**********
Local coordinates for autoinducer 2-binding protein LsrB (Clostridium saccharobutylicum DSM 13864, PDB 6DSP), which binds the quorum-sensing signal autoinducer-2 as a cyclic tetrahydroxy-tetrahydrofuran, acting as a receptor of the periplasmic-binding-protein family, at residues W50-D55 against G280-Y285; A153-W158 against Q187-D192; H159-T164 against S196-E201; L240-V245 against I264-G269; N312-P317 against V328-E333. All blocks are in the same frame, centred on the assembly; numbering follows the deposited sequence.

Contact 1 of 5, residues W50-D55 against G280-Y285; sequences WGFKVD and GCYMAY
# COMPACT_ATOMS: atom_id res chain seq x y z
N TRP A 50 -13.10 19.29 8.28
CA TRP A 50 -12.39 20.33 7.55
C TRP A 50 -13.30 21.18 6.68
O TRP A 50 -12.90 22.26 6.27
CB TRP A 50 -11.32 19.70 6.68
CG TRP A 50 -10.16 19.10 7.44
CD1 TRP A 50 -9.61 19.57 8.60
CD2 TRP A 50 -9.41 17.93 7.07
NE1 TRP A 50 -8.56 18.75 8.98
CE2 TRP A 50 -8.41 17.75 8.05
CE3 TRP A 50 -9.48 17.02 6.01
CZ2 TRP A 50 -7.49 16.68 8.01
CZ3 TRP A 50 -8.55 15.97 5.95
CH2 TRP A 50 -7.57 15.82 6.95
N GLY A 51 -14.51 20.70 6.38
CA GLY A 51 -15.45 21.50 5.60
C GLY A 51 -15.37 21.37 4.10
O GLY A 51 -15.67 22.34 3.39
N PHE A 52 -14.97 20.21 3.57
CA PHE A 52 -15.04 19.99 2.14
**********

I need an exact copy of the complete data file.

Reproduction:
Local coordinates for autoinducer 2-binding protein LsrB (Clostridium saccharobutylicum DSM 13864, PDB 6DSP), which binds the quorum-sensing signal autoinducer-2 as a cyclic tetrahydroxy-tetrahydrofuran, acting as a receptor of the periplasmic-binding-protein family, at residues W50-D55 against G280-Y285; A153-W158 against Q187-D192; H159-T164 against S196-E201; L240-V245 against I264-G269; N312-P317 against V328-E333. All blocks are in the same frame, centred on the assembly; numbering follows the deposited sequence.

Contact 1 of 5, residues W50-D55 against G280-Y285; sequences WGFKVD and GCYMAY
# COMPACT_ATOMS: atom_id res chain seq x y z
N TRP A 50 -13.10 19.29 8.28
CA TRP A 50 -12.39 20.33 7.55
C TRP A 50 -13.30 21.18 6.68
O TRP A 50 -12.90 22.26 6.27
CB TRP A 50 -11.32 19.70 6.68
CG TRP A 50 -10.16 19.10 7.44
CD1 TRP A 50 -9.61 19.57 8.60
CD2 TRP A 50 -9.41 17.93 7.07
NE1 TRP A 50 -8.56 18.75 8.98
CE2 TRP A 50 -8.41 17.75 8.05
CE3 TRP A 50 -9.48 17.02 6.01
CZ2 TRP A 50 -7.49 16.68 8.01
CZ3 TRP A 50 -8.55 15.97 5.95
CH2 TRP A 50 -7.57 15.82 6.95
N GLY A 51 -14.51 20.70 6.38
CA GLY A 51 -15.45 21.50 5.60
C GLY A 51 -15.37 21.37 4.10
O GLY A 51 -15.67 22.34 3.39
N PHE A 52 -14.97 20.21 3.57
CA PHE A 52 -15.04 19.99 2.14